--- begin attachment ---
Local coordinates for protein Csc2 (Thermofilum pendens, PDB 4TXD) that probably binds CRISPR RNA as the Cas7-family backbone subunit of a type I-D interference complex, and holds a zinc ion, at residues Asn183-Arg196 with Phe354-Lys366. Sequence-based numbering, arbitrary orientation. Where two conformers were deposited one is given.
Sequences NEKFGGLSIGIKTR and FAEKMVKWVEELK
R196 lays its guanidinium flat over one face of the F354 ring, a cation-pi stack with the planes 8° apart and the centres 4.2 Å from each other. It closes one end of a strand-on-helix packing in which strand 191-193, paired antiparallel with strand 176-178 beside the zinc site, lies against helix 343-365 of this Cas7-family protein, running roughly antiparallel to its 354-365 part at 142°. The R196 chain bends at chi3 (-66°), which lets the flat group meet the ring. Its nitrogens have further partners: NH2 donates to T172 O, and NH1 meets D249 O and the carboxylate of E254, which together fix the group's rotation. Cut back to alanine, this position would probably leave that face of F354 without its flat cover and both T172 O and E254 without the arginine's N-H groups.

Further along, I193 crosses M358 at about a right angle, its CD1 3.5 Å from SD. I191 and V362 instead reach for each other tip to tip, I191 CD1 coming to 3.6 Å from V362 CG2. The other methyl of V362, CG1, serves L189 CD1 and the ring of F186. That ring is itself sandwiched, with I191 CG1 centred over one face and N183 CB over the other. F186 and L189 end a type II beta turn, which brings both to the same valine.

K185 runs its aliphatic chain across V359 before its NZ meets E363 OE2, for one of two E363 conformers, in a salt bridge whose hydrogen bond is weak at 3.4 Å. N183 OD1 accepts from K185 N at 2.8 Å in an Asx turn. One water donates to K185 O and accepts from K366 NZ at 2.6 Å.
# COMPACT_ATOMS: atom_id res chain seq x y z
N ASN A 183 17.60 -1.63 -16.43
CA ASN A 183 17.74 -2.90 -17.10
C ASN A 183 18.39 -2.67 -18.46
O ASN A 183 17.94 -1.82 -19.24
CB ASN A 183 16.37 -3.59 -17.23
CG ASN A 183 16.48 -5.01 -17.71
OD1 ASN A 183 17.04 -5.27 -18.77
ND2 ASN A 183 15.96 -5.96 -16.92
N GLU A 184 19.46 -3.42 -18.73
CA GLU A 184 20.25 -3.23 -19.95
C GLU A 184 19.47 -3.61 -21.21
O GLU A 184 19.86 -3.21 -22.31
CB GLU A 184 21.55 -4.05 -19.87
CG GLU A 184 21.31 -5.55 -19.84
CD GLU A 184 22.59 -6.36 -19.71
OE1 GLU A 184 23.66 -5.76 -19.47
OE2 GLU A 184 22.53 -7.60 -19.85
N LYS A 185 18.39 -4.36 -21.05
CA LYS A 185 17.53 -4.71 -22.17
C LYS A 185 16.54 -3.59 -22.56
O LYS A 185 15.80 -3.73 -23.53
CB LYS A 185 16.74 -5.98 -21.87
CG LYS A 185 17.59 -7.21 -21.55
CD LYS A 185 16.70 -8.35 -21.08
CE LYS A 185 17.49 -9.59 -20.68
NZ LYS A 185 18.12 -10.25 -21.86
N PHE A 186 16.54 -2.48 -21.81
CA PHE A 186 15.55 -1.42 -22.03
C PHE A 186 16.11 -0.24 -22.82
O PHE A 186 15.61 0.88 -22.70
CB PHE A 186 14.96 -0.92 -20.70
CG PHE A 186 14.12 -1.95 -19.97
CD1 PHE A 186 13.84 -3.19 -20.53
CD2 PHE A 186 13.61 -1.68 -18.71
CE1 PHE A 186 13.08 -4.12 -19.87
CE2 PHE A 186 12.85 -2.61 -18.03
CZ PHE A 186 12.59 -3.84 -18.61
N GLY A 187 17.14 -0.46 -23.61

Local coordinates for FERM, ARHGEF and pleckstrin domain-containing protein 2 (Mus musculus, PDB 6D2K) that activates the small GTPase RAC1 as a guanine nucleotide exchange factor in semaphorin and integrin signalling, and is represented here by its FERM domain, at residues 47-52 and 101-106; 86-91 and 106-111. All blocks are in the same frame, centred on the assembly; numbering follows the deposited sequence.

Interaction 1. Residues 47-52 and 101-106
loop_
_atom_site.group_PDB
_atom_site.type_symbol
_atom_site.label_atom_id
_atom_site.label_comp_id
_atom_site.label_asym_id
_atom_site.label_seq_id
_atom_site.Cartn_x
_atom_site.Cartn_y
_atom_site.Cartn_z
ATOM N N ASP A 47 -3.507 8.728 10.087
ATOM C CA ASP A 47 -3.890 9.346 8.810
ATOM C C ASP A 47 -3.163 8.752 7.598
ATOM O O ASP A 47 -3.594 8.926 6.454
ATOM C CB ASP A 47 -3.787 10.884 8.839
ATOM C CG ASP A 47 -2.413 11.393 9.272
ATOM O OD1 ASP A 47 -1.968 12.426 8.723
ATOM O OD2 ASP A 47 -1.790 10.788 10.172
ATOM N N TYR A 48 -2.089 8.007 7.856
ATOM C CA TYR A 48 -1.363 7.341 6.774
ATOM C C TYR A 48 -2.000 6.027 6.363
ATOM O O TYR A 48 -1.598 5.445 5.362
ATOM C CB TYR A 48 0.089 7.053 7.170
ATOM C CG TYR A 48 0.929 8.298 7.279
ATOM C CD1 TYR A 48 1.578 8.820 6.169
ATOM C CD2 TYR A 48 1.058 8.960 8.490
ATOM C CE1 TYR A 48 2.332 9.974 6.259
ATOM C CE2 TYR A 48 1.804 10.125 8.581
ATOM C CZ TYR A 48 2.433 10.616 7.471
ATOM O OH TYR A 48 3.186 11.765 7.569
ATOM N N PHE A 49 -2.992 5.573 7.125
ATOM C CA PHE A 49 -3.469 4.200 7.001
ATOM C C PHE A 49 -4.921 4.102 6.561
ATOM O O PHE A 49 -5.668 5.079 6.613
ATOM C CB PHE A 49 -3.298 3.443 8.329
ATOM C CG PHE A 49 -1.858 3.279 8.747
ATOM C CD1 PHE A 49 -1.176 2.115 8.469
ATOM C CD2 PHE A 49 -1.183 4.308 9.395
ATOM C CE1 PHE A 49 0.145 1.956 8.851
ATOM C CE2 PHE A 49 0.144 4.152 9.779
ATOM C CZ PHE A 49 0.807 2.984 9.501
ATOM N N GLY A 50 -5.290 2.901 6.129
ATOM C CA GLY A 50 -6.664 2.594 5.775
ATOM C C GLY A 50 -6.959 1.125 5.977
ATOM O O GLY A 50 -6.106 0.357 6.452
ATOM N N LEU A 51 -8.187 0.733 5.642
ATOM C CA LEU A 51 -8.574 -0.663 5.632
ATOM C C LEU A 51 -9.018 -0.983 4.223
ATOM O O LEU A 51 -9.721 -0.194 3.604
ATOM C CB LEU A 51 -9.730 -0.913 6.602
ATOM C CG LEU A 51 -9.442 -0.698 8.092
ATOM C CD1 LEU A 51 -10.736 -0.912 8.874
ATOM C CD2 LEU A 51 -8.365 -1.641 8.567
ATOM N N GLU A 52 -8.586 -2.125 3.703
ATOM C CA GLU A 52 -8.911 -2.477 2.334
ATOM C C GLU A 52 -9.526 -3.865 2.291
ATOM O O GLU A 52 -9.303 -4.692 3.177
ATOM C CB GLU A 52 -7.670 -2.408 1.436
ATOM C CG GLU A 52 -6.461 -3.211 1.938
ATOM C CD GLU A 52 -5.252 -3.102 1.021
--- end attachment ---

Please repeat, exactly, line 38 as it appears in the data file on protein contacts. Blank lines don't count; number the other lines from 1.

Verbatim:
CG PHE A 186 14.12 -1.95 -19.97